Medicinal Herbs and ADHD


Personalized Approach to Health

December 9, 2023 • 4 min read

Individual differences within the body impact wellbeing and health outcomes. Understanding variations in nutrient-gene interactions, epigenetic fingerprints, and the gut microbiome can help improve treatment options and patient outcomes.

The “one size fits all” approach to medicine and health may be coming to an end, replaced with a new, personalized approach to health and wellness. The fields of precision medicine and personalized nutrition seek to understand and use an individual’s unique traits, characteristics, and exposures to identify and tailor a health plan that is uniquely suited to them.

Precision or personalized health can help determine the optimal dosage of a medicine, disease treatment plan, dietary recommendations, or supplements to fit specific needs. Precision medicine and nutrition can also provide individualized strategies for competitive athletes, improve motivation to follow a treatment plan, and may increase the effectiveness of interventions.

A personalized approach to health attempts to account for all of the attributes that make the patient unique, all the way down to the cellular level.

Nutrient-Gene Interactions

Nutrient-gene interactions, also called nutritional genomics, consists of two fields that investigate the relationship between diet and genes: nutrigenomics and nutrigenetics. Nutrigenomics investigates the effects of nutrients on gene expression while nutrigenetics dissects differences in responses to dietary nutrients due to genetic differences.1 Nutrigenomics examines how food and nutrients from the diet can alter gene expression and ultimately protein levels. Nutrients that can influence gene expression include:1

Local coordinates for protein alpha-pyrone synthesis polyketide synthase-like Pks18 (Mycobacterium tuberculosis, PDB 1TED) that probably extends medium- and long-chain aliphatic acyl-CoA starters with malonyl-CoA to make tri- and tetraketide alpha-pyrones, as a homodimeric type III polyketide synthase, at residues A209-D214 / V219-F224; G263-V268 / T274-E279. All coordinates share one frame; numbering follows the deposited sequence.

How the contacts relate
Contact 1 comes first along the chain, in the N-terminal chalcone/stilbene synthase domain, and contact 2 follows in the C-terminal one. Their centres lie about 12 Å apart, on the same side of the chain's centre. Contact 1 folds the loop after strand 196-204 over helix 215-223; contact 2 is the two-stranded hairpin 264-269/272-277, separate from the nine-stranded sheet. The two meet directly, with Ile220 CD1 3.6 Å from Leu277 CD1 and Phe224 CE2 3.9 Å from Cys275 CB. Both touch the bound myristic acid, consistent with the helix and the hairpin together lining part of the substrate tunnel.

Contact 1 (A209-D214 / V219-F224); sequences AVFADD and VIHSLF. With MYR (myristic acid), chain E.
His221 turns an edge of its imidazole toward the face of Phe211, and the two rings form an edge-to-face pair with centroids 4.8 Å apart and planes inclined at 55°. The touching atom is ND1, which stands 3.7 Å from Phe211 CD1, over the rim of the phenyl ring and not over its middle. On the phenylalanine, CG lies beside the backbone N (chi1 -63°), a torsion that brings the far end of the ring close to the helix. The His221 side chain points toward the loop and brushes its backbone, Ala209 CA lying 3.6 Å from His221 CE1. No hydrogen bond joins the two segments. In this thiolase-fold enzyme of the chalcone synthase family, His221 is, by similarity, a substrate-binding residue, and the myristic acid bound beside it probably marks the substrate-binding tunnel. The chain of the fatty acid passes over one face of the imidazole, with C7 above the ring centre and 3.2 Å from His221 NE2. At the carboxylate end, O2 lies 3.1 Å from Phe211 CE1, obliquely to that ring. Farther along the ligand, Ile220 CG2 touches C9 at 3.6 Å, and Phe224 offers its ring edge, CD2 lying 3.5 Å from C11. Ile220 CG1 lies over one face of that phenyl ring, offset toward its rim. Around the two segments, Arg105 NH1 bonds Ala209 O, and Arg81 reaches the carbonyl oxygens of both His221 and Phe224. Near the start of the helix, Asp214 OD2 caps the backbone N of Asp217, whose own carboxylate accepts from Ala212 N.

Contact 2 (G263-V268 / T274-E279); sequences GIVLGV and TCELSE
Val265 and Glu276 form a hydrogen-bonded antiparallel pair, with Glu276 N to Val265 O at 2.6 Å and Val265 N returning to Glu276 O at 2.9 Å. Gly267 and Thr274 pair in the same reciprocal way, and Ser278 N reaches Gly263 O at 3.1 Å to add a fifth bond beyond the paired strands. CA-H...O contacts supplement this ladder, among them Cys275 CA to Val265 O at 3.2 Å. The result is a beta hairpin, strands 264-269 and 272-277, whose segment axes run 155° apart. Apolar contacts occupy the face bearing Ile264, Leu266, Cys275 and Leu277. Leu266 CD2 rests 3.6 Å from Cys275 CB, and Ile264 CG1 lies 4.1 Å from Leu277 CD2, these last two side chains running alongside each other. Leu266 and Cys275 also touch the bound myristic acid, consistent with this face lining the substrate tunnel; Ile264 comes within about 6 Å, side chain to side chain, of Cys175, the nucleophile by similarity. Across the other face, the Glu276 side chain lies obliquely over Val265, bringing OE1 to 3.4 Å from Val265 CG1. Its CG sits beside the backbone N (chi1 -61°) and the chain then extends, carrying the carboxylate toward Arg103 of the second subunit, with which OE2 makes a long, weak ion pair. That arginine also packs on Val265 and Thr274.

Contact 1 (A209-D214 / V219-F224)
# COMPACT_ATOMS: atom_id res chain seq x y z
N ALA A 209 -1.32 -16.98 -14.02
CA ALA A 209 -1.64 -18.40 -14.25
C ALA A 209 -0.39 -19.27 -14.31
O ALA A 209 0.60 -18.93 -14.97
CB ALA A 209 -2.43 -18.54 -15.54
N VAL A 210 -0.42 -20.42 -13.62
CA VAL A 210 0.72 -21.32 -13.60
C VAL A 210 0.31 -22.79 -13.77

Dietary patterns can also alter gene expression. For example, one study found that over-consumption of fried foods and sugar, along with a sedentary lifestyle, can increase the expression of genes involved in obesity.2

Nutrigenetic studies investigate the relationship between genetic variants, called single nucleotide polymorphisms (SNPs) and the response to food or nutrients. Most SNPs do not cause any functional difference in metabolism, but research is uncovering many that can have an effect on the body. For example, a SNP in the MTHFR gene results in faster clearance of the vitamin folate while a SNP in the CYP1A2 gene causes individuals to be more sensitive to caffeine.3 Better understanding of the relationship connecting nutrients and genes can help inform a dietary plan that is better suited to the precise needs of a patient.